Tourney Rules will typically be posted for each individual event, but here are some of the tournaments and formats we enjoy playing and our approach to the rules.
The emphasis within the Mystic Krewe and the events it runs is always on fun and cooperation. We are more interested in casual competitive play than serious, pro-level events. However, we always set the games up to be as difficult as PAPA-style events, and use rules and methodology similar to IFPA and PAPA pro-level events.
One area where the MK may differ is in the distribution of points based on rank within a tournament. We tend to award a tighter distribution of points between 1st-2nd-3rd place players (5 points [on a 100-point scale] separates 1st and 2nd as opposed to 10 points in other tourneys). We emphasize consistent play over a longer period, more than the ability to simply beat an opponent in singular contests.
We also tend to favor older games that have more simplistic rulesets. We recognize not everybody has the time or resources to study all the complicated dynamics of the more modern games. We prefer our events to be focused primarily on raw pinball skills, and less on knowing the “tricks of the table/ruleset.” We also encourage discussing play objectives with each other so that there is as best a “level playing field” as possible when it comes to knowledge of a game’s ruleset.
As a result, MK-events tend to be approachable by both novice and expert players. Anybody can win our events, and often do. It’s about making the game fun.
Here are some of the formats we like to use in competition:
The most common competitive format in most sporting events. Players are ranked in a bracket and must play individual matches against each other to rise up within the bracket.
Each match can consist of a single game, best 2-out-3, 4-out-of-5 or best-of-7 depending upon the number of players. We usually opt for 2-out-of-3 for matches. A max of three games per match will be played. Whoever wins 2, advances.
Variations: Players can be placed in brackets manually, randomly or based on IFPA/LA ranking/seeding. In the case of seeded placement, brackets are often lined up with high seeds playing low seeds in the early rounds.
Bracketed tourneys often require competitors in multiples of 4 in order to foster fair game play with a minumum number of bye rounds.
Some bracket format may be double-elimination, meaning competitors may have to lose two matches to be completely out of the tourney, and a separate “losers bracket” allows players to battle their way back for a win if they lose one match.
The main factor in determining the bracket format is how many competitors there are and how long we want the tourney to last. Some formats like double-elimination with large numbers of matches per game can go on for many hours – so we try to balance fairness with a reasonable competition time so players aren’t burned out.
Shoot out is a format similar to bracketed where we use computer software to match players against each other and X strikes until you’re out. So if we do 2-strike Shootout, players have compete against each other until they lose 2 matches. Variations and other rules are similar to bracketed format.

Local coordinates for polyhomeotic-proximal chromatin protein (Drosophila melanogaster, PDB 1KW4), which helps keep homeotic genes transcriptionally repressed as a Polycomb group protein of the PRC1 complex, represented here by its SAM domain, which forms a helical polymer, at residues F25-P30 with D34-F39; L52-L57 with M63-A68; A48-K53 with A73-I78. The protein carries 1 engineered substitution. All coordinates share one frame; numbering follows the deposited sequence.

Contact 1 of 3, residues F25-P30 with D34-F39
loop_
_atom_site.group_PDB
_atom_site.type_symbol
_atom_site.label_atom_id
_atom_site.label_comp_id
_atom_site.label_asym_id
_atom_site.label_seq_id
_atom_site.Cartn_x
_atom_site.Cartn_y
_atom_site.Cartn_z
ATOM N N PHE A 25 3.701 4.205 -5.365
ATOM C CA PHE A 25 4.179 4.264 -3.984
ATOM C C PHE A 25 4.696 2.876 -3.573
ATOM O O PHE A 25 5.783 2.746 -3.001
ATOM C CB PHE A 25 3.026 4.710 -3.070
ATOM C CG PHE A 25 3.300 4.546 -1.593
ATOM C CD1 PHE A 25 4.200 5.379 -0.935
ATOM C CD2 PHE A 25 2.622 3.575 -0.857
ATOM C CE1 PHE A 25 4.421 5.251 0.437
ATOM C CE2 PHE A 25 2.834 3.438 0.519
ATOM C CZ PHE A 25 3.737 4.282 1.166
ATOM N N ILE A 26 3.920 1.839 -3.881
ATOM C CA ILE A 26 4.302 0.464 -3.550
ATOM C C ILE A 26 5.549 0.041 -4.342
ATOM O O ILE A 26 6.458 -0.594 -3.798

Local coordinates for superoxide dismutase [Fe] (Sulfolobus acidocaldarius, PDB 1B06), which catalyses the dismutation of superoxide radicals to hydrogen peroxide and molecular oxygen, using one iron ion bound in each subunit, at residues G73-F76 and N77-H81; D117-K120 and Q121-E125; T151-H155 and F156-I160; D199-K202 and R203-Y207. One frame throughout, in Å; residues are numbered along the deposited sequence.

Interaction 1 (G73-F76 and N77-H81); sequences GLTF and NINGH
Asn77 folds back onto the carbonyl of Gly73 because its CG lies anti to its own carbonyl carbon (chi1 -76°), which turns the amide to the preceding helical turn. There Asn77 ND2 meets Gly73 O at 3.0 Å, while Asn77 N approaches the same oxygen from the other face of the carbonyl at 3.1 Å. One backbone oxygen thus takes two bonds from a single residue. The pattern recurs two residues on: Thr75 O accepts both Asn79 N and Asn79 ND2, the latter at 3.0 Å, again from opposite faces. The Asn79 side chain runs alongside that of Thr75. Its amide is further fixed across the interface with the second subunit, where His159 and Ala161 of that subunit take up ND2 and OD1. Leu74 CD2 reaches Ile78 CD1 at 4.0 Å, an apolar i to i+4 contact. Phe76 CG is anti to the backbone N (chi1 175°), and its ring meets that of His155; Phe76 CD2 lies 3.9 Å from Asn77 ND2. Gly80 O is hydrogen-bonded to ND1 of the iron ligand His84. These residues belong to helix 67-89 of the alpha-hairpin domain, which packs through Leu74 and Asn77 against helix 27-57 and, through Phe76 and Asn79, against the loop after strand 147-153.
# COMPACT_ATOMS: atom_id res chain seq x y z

In Pin-Golf, players compete to achieve a certain game-specific goal (usually scoring x amount of points) with the fewest number of balls. The objective is to get a “hole in one” by hitting the target score on ball one. Each machine is a “hole” and the match will be played on X machines. Each player is scored a number from 1 to 7 indicating the number of “strokes” needed to reach the target goal. If they cannot reach the goal by ball 6, they automatically get a 7. Extra balls count as extra strokes. At the end of the match, everybody’s stroke count is added up and the player with the lowest score wins.
We also like to do a team version of Pin-Golf where players go from hole (machine) to hole in groups of 3 or 4 and work together to improve the overall team score. Prizes are often awarded based on the team score, and if the event is an IFPA-sanctioned event, individual results will be reported, but otherwise the tourney prizes are set based on team performance.
Machine Qualification is a style of play that allows competitors to not have to be in the same location at the same time. For this format, we designate x games that will be used for “qualification.” Usually over a period of a week, players are required to play one or more games on each machine, and the scores are recorded. At the end of the match period, players are ranked per machine based on their best score(s).
Variations: Standard machine qualification allows players to practice on games, but they must announce when their qualification games are to be played and someone must watch. If they are to play more than one gay, they must play all games consecutively. Cold Machine Qualification is a variation where no practice games are allowed and the games are only allowed to be played by qualifiers during the period of the match. Another variation is called “Ticket Qualification” which is used by PAPA, where players get one “ticket”, a chance to play X games. One game on each machine is recorded and that round is taken as a singular entry. Ticket qualification rewards players who are able to consistently put up high scores on all machines in their attempt. They may be able to buy-in or play another ticket, but previous ticket scores cannot be combined with a new ticket.